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  1. #1
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    Default Rules for 2 pronouns and 2 antecedents

    Hello,
    I have been examining Romans 8:9 from the New King James Version of the Bible in order to teach proper interpretation of the Bible. A sentence in this verse says, "Now if anyone does not have the Spirit of Christ, he is not His.
    What are the rules of grammar that state which antecedents the pronouns refer to in this case? Apparantly, "he" refers to "anyone" and "His" refers to "Christ," according to the capital "H."

    Can you provide the rules of grammar that show that this is either correct or incorrect? Thanks.

  2. #2
    Tdol is offline Editor, UsingEnglish.com
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    Default Re: Rules for 2 pronouns and 2 antecedents

    Just the capitalisation in my opinion- if you put the second into lower case, it would look a bit of a mess.

  3. #3
    mykwyner is offline Key Member
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    Default Re: Rules for 2 pronouns and 2 antecedents

    The rule is this:

    If the use of a pronoun could cause confusion then don't use a pronoun. In your example, as TDOL pointed out, the capital letter eliminates the possibility of confusion.

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    Default Re: Rules for 2 pronouns and 2 antecedents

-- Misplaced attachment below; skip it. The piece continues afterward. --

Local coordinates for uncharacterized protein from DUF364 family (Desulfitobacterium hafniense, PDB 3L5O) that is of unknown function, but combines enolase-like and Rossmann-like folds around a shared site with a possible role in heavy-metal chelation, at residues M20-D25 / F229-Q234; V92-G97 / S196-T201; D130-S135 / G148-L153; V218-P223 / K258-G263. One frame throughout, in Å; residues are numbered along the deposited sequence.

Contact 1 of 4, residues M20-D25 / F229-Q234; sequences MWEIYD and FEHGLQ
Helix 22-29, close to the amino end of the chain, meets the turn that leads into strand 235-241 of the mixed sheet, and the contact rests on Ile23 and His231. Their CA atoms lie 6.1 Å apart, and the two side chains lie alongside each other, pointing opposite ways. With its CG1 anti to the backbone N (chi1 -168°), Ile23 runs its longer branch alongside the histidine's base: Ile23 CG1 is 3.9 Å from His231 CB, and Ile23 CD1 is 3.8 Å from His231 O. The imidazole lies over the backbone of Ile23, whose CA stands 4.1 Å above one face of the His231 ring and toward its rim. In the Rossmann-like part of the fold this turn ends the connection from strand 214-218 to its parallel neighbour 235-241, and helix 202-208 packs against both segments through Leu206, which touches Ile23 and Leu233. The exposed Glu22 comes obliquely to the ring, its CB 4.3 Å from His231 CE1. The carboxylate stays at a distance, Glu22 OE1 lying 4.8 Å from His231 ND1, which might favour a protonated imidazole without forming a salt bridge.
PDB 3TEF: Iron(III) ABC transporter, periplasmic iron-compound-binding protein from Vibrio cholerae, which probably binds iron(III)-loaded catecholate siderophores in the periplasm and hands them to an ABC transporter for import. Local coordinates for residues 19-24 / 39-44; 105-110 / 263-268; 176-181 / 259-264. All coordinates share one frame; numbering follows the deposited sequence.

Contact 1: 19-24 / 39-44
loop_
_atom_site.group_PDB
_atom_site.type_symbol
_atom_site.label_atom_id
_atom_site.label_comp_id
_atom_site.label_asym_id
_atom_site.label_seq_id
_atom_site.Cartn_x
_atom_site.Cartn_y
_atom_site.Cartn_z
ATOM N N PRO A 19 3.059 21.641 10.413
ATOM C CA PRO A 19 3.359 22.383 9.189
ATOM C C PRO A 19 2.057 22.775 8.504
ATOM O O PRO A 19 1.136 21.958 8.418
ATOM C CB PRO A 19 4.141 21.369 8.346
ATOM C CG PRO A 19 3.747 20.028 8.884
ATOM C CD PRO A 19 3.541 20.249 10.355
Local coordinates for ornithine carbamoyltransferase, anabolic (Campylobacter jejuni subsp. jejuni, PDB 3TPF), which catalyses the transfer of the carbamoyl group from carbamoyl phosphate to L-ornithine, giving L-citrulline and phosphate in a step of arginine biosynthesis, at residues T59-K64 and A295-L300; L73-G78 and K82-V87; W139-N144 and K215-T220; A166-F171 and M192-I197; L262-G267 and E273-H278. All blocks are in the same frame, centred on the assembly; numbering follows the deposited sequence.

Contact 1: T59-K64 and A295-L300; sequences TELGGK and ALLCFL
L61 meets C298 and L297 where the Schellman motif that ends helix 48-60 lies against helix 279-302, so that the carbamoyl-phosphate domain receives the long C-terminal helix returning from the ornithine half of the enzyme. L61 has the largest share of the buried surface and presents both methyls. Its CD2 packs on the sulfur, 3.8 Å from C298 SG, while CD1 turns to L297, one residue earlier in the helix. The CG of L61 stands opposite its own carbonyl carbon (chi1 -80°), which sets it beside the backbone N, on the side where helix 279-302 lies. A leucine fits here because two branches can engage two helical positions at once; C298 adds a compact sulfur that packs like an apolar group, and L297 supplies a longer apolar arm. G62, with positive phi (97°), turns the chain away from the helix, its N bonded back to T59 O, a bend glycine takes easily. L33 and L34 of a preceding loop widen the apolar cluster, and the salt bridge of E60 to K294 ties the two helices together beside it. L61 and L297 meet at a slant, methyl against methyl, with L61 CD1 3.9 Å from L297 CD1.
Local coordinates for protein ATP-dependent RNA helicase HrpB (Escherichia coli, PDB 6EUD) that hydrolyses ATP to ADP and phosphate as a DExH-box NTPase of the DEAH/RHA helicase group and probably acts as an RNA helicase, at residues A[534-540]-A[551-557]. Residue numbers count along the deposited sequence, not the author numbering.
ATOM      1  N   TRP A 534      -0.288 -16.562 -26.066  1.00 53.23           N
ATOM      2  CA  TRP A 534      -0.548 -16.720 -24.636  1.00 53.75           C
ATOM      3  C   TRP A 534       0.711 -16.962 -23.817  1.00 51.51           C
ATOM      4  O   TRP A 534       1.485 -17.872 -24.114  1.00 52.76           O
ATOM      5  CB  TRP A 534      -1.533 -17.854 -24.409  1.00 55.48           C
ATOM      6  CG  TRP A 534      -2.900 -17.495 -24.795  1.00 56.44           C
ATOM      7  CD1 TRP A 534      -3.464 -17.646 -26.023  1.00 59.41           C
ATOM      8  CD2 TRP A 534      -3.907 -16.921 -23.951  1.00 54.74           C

Thankyou very much for your answers. I understand that the capitalization shows that "His" refers to "Christ", and that a pronoun should not be used if it is unclear. However, some versions of the Bible do not capitalize pronouns relating to Christ, and so the reader of those versions would need to know how to determine the correct interpretation. I am looking for the rule in english grammar that would tell the interpreter which pronoun to capitalize. Why does the first pronoun refer to "anyone" and the second pronoun refer to "Christ?" Why is it not the other way around? For example, one rule states that if there are 2 nouns and 1 pronoun, the pronoun refers to the nearest antecedent. Is there a similar rule when there are 2 nouns and 2 pronouns? Thanks again.

  5. #5
    Tdol is offline Editor, UsingEnglish.com
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    Default Re: Rules for 2 pronouns and 2 antecedents

    Not necessarily; if I give two thing to two people, I could say 'I gave them to them' or even 'I gave them them', and the grammar of the ditransitive verb tells us which is which and they reverse, so it is not automatically to do with placement IMO. In the Bible example, then I think if we used lower case for the second, then identification would be through logic rather than a formula- meaning driven.

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